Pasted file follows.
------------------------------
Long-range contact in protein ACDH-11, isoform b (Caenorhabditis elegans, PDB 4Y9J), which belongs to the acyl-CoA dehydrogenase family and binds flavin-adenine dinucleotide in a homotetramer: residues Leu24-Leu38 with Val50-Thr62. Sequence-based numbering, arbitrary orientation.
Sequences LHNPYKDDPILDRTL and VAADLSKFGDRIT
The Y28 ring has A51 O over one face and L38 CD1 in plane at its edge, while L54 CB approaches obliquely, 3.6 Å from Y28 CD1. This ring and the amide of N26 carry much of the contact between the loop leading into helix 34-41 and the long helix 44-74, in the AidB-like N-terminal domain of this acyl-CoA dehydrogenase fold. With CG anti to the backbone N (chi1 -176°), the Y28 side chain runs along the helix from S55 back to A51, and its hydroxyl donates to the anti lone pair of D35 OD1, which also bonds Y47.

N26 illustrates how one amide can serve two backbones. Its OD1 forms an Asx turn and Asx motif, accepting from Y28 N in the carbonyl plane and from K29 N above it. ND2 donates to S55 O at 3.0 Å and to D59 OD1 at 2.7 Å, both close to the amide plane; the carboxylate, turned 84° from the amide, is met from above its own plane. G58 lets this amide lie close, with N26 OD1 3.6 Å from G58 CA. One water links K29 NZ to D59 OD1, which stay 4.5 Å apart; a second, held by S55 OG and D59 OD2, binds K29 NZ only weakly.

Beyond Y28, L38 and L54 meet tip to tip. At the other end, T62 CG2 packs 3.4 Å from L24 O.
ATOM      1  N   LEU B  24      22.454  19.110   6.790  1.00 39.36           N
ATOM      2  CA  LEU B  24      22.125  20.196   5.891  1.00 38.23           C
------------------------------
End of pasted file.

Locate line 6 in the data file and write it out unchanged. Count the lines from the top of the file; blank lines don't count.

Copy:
ATOM      1  N   LEU B  24      22.454  19.110   6.790  1.00 39.36           N